Did I mention that we’re moving house? Not straight-away, the right place hasn’t turned up yet; but it’s just a matter time and I’ve been thinking about making a new garden, it’s 14 years since this garden was done, and I’ve got plenty of fresh ideas.
I’d like to plant one or two trees and I’d love some roses, but it’s unlikely to happen this season. If you fancy doing some planting, you’ll be pleased to know that this is a good time of year for it.
The soil is still warm and welcoming, encouraging plants to settle in and develop their roots ready for a growth spurt in the spring, when it all warms up again. You can plant up to the end of March, but the ground may be frozen or very wet, so early winter is a more reliable time.
Bare-root plants don’t come in pots, rather the roots are loosely wrapped. There are good reasons to choose them, they’re cheaper than plants in pots, they won’t be pot-bound and November is the perfect time for planting them. There’s less work for the grower which is why they don’t cost as much as plants in pots.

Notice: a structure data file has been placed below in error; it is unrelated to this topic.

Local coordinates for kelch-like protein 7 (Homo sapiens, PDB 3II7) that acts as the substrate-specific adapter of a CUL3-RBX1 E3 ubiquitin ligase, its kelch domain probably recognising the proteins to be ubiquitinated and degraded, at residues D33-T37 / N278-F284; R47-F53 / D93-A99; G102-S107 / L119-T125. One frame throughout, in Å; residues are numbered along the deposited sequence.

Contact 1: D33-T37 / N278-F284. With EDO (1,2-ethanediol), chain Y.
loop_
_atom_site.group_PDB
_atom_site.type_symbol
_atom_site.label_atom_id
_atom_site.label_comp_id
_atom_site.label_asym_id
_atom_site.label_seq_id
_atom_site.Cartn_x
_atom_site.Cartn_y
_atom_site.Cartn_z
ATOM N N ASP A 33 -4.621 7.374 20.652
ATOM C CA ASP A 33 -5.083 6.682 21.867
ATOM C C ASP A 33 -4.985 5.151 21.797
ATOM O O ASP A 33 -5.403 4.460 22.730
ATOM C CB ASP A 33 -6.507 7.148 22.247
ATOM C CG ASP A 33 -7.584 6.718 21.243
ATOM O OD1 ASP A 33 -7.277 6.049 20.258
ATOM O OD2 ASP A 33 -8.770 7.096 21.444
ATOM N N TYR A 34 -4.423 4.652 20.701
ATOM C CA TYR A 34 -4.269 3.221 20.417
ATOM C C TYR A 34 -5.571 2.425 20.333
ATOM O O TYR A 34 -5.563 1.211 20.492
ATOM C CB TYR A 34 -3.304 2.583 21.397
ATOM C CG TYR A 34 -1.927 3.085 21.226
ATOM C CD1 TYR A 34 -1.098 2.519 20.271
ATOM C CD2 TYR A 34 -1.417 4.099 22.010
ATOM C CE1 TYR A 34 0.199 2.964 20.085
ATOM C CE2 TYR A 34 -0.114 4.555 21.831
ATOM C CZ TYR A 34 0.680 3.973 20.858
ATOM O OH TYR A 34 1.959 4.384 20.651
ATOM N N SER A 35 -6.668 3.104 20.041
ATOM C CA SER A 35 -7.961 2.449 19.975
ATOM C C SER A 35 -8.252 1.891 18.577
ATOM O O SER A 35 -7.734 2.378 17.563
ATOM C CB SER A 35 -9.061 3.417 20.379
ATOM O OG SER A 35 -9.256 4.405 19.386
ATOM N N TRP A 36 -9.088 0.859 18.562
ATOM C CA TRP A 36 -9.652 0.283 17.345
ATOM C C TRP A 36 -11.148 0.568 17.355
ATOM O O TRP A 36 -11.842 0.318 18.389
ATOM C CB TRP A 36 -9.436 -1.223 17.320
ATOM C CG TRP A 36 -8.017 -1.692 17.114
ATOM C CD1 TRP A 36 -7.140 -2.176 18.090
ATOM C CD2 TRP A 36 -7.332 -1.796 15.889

This is how my fruit trees looked after delivery, they were well-wrapped with straw and arrived in perfect condition.
Hedging, small trees, including fruit trees, fruit bushes, shrubs, roses and some herbaceous plants like peonies can all be bought as bare-root plants.
Unwrap them from any plastic as soon as you get them home, or they’ve been delivered. Plant as soon as you can, or sit them loosely in soil with their roots covered until you get the chance to plant them.
By early spring next year they’ll start growing, and although they won’t look much bigger, the roots will have developed enough for the plant to cope better with warm, dry weather. Though they will need some watering, especially if it’s a dry spring.
Here’s an earlier post about how to plant a tree.
images: Jill Anderson